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In the West

The first contact between the West and traditional Chinese medicine go back to the 16th century, when the first Jesuits were admitted to China’s imperial court. While they were attempting to pass the Christian faith onto the Chinese, the Jesuits were also keen observers of traditional Chinese culture. Their letters led to the blossoming of a first “Orientalist” movement among European intellectuals of the period.

A second phase of contact took place in the 19th century and was characterized by an intellectual effort to understand the theories related to Chinese culture and medicine. Led by intellectuals familiar with traditional Chinese language and culture, and often connected to the embassies of Western powers having trading posts in Chinese territories, this trend developed Western understanding of Chinese medicine.

Despite this fad, it’s not until the second half of the 20th century that a third phase of contact took place between traditional Chinese medicine and the West. Westerners then integrated different practices such as acupunctureQi Gong, Tai Chi and meditation, due to a countercultural movement that rejected its society’s Judeo-Christian heritage and dove deeply into so-called “alternative” spiritualities.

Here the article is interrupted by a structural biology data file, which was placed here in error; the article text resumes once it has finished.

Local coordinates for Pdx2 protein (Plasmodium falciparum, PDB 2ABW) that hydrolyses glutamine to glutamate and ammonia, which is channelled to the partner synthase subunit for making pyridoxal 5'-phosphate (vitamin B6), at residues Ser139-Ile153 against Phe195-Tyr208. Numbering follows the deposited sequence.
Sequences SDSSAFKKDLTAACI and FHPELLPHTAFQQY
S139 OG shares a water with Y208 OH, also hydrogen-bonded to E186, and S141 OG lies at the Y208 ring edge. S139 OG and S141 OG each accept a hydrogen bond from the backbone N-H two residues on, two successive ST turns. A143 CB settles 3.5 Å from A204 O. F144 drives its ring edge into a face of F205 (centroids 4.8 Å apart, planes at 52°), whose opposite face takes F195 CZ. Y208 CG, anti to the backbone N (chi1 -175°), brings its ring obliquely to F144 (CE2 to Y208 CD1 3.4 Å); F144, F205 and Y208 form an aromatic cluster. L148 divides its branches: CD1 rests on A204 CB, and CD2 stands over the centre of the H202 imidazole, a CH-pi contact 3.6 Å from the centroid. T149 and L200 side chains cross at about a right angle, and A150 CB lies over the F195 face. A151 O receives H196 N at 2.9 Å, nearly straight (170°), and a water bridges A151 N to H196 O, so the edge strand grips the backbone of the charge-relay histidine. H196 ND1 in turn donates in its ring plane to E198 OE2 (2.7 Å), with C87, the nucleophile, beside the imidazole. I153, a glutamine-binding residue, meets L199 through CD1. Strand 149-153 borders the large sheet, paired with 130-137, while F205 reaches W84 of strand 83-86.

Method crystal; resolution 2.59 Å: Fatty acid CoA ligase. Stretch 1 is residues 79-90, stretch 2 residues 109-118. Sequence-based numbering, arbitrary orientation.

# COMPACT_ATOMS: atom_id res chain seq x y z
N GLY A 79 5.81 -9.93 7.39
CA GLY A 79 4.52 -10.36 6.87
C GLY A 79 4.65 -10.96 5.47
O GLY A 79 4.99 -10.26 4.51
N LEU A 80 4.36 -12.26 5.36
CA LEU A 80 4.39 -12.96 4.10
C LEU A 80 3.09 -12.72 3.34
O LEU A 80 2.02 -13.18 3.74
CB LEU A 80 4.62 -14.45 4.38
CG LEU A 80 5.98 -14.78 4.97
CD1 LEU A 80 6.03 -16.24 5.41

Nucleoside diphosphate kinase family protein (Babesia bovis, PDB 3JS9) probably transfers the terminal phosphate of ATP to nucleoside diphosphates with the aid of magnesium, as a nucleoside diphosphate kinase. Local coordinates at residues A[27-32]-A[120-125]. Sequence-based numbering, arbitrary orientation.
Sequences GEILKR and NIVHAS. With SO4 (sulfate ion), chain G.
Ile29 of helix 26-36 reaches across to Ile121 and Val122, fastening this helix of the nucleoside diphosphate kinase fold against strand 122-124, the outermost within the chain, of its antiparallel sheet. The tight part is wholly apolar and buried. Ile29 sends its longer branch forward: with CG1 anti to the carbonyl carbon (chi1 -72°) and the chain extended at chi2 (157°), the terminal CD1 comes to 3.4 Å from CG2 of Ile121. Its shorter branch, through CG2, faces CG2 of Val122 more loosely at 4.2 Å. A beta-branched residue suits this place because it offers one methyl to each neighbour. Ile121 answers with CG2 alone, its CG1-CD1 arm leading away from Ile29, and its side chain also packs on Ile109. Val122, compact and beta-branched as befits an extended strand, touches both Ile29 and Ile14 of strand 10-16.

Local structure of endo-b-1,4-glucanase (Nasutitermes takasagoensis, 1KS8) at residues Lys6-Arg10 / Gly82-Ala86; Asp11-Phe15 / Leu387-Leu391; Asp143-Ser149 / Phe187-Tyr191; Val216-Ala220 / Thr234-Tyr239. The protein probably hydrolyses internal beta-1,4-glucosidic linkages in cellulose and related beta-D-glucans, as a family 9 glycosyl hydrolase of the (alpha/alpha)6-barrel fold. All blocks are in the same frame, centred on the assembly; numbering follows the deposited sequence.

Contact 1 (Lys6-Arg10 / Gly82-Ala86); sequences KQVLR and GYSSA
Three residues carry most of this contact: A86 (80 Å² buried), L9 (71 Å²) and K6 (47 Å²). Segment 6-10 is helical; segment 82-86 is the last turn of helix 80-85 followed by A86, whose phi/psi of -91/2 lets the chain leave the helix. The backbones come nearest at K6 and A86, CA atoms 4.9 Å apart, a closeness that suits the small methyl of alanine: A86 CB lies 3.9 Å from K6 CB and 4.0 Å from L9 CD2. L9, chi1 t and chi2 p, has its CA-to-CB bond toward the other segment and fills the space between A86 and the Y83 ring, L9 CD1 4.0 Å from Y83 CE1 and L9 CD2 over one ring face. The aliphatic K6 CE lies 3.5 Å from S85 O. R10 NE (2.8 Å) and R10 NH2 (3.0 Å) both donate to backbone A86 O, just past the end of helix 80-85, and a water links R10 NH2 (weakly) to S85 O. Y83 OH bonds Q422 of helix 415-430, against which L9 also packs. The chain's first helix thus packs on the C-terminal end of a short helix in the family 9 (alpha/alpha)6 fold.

Since then, practices have multiplied and Western interest for Chinese medicine has spread widely. It is now considered a serious alternative in the treatment of several conditions and continues to prove itself in scientific communities. Its clinical effectiveness has moreover been recognized by numerous studies, as well as by international organizations such as the World Health Organization (WHO).

Today, acupuncture is practiced not only in Asia, but also in several Western countries (Quebec, Canada, the United States, France, Great Britain, Germany, Brazil, New Zealand, Australia, Norway, the Netherlands, etc.).

For more information:

  • Dominic Larochelle,Quand la santé devient une forme de salut. Les traditions thérapeutiques asiatiques dans la construction des spiritualités occidentales contemporaines, (“When health becomes a form of salvation. Asian therapeutic traditions in the construction of contemporary Western spiritualities”), paper presented to the Ordre des Acupuncteurs du Québec.
  • George Soulié de Morant, Précis de la vraie acupuncture chinoise: doctrine, diagnostic, thérapeutique, (“Summary of the true Chinese acupuncture: doctrine, diagnostic, therapeutic”), 1934 (original edition).